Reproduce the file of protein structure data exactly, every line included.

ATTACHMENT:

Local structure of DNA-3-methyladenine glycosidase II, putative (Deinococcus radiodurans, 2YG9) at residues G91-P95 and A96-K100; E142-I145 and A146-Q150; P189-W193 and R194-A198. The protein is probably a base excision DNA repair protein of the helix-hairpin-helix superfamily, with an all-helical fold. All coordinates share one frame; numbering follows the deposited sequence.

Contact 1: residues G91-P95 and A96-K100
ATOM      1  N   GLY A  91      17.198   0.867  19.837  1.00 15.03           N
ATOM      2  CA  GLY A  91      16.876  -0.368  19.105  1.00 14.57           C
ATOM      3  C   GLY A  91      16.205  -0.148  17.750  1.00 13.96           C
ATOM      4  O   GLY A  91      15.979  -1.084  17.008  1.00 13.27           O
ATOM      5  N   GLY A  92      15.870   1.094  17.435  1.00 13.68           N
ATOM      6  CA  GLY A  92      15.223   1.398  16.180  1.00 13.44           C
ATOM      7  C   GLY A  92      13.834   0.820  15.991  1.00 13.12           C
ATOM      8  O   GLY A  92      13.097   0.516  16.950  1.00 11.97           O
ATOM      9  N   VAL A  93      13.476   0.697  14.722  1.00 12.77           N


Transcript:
Local structure of DNA-3-methyladenine glycosidase II, putative (Deinococcus radiodurans, 2YG9) at residues G91-P95 and A96-K100; E142-I145 and A146-Q150; P189-W193 and R194-A198. The protein is probably a base excision DNA repair protein of the helix-hairpin-helix superfamily, with an all-helical fold. All coordinates share one frame; numbering follows the deposited sequence.

Contact 1: residues G91-P95 and A96-K100
ATOM      1  N   GLY A  91      17.198   0.867  19.837  1.00 15.03           N
ATOM      2  CA  GLY A  91      16.876  -0.368  19.105  1.00 14.57           C
ATOM      3  C   GLY A  91      16.205  -0.148  17.750  1.00 13.96           C
ATOM      4  O   GLY A  91      15.979  -1.084  17.008  1.00 13.27           O
ATOM      5  N   GLY A  92      15.870   1.094  17.435  1.00 13.68           N
ATOM      6  CA  GLY A  92      15.223   1.398  16.180  1.00 13.44           C
ATOM      7  C   GLY A  92      13.834   0.820  15.991  1.00 13.12           C
ATOM      8  O   GLY A  92      13.097   0.516  16.950  1.00 11.97           O
ATOM      9  N   VAL A  93      13.476   0.697  14.722  1.00 12.77           N